"Of all the paths you take in life make sure a few of them are dirt" US Forest Sevice

Thursday, October 31, 2019

Brrrr!

A Cold Colorado Visit

Sometimes we have to be adults and take care of business which is why we are in Colorado during a snow storm. Sure we could have been sensible and picked another week but...
A day early departure from Grand Junction was in order since a snow storm and strong winds were blowing in.
We had considered becoming residents of South Dakota to avoid state income taxes and lower registration on our vehicles. But the higher cost of insurance off set any savings since our Colorado income tax credit on retired people makes a difference. Avoiding jury duty would  be a benefit in South Dakota but we are ok with doing our civic duty, maybe it would have been better on a less winter like week. Next time we will avoid October thru April if possible.

We closed on a property while in Colorado  Now we can move on with our travels with less worry and encumbrance.

Two dangerous jobs combined. Two people being lowered from a helicopter to work on powerlines on the steep slopes Glenwood Canyon.
We made it over Vail Pass and the dreaded Eisenhower Tunnel before the next storm. You can tell when we have crossed into Colorado. Potholes.
We stayed at Chatfield State Park and were able to get a bike ride in once the roads were cleared while Tyler and Kyle were in school.

The sunshine and arctic clothes made for a nice ride after storm #1. There is a theme here.
A stop for ice cream with Tyler and Kyle is in order when we make it to Colorado.
Tyler and his baseball bobblehead for Halloween.
Kyle's almost finished baseball card costume. We left it on the floor so everything wouldn't fall off.
We braved the congested I 25 corridor south without incident. I don't miss that drive reminiscent of my San Francisco commute years ago.

 Colorado Springs has many hiking options near the RV park but the Garden of the Gods is a favorite for us. A peaceful walk through the gardens takes me back to visits with my great grandmother who lived in Old Colorado City more than a few years ago when I was a child. Then came snow storm #2.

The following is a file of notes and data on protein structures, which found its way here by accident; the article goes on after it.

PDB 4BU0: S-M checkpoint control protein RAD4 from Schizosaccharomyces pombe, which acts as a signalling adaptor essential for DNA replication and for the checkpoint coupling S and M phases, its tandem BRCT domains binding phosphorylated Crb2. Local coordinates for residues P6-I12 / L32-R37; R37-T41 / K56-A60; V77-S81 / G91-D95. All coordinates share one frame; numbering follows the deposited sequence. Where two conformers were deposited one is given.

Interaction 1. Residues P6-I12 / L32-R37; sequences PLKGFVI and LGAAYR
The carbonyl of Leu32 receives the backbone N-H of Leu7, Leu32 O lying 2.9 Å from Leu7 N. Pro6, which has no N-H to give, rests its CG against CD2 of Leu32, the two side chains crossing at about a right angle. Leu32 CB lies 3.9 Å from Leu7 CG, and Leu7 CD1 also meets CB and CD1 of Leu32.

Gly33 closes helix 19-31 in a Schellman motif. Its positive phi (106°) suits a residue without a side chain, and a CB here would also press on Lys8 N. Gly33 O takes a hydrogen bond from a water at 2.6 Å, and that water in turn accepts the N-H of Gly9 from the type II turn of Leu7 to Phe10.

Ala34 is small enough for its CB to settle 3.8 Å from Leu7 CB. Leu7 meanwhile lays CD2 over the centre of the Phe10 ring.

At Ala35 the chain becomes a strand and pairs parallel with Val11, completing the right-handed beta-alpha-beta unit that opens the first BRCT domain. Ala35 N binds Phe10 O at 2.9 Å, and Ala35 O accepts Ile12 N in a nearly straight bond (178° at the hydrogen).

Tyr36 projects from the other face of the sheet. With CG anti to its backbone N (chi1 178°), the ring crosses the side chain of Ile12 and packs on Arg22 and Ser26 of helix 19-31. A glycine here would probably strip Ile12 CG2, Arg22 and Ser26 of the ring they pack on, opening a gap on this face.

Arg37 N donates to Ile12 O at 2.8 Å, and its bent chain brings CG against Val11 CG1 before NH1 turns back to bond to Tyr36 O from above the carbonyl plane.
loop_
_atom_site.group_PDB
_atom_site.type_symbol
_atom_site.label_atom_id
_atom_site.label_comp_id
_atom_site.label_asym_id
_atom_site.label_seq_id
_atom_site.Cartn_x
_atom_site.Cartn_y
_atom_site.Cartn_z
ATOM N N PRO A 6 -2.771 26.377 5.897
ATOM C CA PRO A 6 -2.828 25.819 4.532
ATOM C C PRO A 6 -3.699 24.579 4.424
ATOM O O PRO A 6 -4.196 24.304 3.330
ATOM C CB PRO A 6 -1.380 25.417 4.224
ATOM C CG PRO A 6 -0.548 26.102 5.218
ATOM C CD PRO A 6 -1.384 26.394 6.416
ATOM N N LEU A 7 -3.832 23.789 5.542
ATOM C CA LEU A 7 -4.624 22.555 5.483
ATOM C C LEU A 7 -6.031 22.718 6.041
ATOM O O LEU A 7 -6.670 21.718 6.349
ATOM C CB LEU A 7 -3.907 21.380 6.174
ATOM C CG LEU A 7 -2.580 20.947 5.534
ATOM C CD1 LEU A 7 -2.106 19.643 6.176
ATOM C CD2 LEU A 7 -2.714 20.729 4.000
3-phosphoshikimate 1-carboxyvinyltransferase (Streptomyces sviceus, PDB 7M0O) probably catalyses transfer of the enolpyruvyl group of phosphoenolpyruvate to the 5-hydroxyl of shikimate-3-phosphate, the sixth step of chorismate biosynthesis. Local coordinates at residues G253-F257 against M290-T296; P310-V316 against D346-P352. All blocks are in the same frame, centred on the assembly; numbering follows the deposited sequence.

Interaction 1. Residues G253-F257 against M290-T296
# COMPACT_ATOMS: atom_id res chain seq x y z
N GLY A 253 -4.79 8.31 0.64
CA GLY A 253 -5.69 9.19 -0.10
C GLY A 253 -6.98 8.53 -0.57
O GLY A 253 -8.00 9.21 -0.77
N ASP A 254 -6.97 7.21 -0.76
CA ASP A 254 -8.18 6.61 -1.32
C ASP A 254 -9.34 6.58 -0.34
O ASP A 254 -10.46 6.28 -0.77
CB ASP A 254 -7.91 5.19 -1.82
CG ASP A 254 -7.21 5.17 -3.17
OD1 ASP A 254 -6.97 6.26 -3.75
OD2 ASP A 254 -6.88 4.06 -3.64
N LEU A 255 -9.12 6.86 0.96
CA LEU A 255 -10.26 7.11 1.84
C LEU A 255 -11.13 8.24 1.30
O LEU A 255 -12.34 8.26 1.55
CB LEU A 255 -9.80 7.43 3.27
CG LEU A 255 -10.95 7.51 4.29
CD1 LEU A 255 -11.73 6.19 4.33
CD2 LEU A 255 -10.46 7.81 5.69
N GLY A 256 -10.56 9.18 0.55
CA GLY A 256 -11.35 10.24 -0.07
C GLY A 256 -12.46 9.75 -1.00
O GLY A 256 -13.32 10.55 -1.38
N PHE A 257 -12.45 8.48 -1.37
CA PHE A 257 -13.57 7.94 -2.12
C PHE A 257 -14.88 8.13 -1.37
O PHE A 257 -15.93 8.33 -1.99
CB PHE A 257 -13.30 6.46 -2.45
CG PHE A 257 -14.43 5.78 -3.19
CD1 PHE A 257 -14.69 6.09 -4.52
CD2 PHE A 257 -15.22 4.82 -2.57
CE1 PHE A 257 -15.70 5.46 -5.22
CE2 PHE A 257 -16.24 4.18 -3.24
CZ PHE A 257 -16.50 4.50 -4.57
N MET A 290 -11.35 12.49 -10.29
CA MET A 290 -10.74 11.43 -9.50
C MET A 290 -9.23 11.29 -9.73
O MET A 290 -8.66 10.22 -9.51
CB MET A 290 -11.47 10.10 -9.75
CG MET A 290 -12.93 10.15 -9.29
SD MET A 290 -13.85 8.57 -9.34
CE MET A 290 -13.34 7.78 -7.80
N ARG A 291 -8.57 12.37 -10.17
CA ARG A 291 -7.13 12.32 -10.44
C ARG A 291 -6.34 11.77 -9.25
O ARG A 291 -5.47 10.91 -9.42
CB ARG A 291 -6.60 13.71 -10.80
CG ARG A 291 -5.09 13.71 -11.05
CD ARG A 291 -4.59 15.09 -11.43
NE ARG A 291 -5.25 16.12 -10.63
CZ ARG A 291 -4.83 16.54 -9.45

Garden of the Gods Park is a registered National Natural Landmark with dramatic views, 300' towering sandstone rock formations against a backdrop of snow-capped Pikes Peak.

The park’s famous red rocks formed millions of years ago due to upheavals in the earth’s surface and erosion. The rocks are conglomerates of red, pink, and white sandstones and limestone. 
Donated to the city by the founder of Colorado Springs, General Palmer, and his friend in the late 1800s, now totals 1,367 acres. It still is free and will always be “Kept forever free to the world.” 

We didn't expected to see many people on our walks. But the tourists who came to see the red rocks weren't letting a cold front hold them back.

 Storm 3#  brought in frigid weather with lows of 5F which gave the furnace a run for our money.

We took another walk to see the Balanced Rock which looked so much larger when I was a young girl visiting the GOG. I wonder what happened to the picture of my sisters and me sitting under the rock.
Fortunately, we made it out of Colorado before the "Big Beautiful Wall" was started and have moved on to New Mexico and less potholes and traffic.

Monday, October 21, 2019

Colorado's Western Slope

An Outdoorsman Mecca

Fruita is a place like no other. With beautiful landscapes, a wide variety of recreation for all seasons, Fruita is truly a unique place to spend time in.

We try to spend a few days in Fruita every time we pass through. The Kokopelli Trail and Fruita North Desert have been our go to for mountain biking and hiking in the past.  With so much to offer, we had to try some other trails.
Fruita is a paradise for outdoor-lovers with many activities to choose from. The arid climate means that winters are short and mild, so spring and fall are great times to get outside with world-class mountain biking for all abilities, hiking trails with stunning views, the Colorado River and its rafting.

The area reminds us of Sedona or Moab without the crowds.
McInnis Canyons National Conservation Area is a public land space located just outside of Fruita. This conservation area is home to the second largest concentration of natural arches in the United States, as well as home to a 25-mile stretch of the Colorado River. With a variety of trails, McInnis Canyon offers great views for everyone, no matter how far you hike.
We took the Devil's Canyon Loop Trail, a 6.7 mile heavily trafficked loop trail and is rated as moderate. The further we hiked, the more amazing the scenery.

We entered the Black Ridge Canyon Wilderness area as we hiked further into the Devil's Canyon.
There is almost an endless number of trail combinations in this area. There are trails that lead to Kodels Canyon, one that takes you to Flume Canyon and many different routes around the Devils Canyon area. We appreciate our Hiking Project app to help us see where we were and wanted to go
with all of the options available to us. Fortunately, the trails were well marked.

Colorado Monument

The Colorado Monument is high above Fruita on the plateau, connecting to Grand Junction. From the visitor's Center next to the campground the road continues to climb opening up to some amazing views.

The pullouts along the Monument were a good place for rest stops disguised as photo ops.

While riding the bike path along the Colorado River, we met a couple of local ladies that recommended the Hot Tomato for salad and pizza considered to be the go to for cyclists. We had to say that they were right about the hole in the wall we almost missed.
We hiked through Dinosaur Hill to explore dinosaur history. During the mile-long trail, you can stop at 10 different points of interest for dinosaur bones, informational plaques, and great scenery.

Palisade, Colorado